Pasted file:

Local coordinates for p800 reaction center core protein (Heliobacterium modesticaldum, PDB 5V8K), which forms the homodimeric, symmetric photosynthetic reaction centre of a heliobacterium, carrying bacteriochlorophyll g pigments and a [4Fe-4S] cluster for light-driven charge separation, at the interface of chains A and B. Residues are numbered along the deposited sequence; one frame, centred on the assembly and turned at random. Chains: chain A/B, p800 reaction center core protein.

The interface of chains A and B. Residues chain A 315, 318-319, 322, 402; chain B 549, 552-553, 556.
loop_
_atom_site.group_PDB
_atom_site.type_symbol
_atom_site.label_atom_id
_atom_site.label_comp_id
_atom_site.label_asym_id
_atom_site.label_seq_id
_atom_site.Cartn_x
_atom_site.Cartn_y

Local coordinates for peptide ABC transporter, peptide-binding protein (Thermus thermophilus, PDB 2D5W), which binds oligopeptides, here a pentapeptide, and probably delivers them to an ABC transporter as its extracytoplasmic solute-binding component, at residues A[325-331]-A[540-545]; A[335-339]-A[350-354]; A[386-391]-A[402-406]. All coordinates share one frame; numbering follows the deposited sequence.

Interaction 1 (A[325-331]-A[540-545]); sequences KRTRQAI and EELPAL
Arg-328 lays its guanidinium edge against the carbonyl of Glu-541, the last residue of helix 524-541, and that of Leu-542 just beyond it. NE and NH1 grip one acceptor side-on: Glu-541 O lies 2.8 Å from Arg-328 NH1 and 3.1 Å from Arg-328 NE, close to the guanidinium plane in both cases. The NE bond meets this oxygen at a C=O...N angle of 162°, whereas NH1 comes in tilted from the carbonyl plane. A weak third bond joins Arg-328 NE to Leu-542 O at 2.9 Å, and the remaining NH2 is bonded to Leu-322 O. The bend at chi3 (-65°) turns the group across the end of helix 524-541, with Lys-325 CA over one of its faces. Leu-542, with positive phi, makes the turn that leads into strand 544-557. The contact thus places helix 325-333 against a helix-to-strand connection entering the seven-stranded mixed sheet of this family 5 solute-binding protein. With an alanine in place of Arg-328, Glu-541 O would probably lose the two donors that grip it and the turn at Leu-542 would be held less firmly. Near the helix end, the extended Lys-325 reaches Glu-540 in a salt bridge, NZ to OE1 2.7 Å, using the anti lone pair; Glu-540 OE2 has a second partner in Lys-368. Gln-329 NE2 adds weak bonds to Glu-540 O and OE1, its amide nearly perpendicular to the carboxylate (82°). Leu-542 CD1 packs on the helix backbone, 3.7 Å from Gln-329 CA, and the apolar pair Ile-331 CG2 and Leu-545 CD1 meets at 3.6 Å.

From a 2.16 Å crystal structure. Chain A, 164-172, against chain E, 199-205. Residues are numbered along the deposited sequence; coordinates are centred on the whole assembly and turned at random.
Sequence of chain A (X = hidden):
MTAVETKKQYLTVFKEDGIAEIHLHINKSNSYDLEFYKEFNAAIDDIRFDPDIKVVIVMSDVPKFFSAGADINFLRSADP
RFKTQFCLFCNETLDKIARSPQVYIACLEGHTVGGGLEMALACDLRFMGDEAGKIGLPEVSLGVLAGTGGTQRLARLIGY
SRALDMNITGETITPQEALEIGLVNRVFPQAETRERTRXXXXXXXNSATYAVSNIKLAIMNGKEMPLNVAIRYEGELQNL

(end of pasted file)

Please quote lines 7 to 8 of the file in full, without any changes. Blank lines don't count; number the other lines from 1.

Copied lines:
_atom_site.label_comp_id
_atom_site.label_asym_id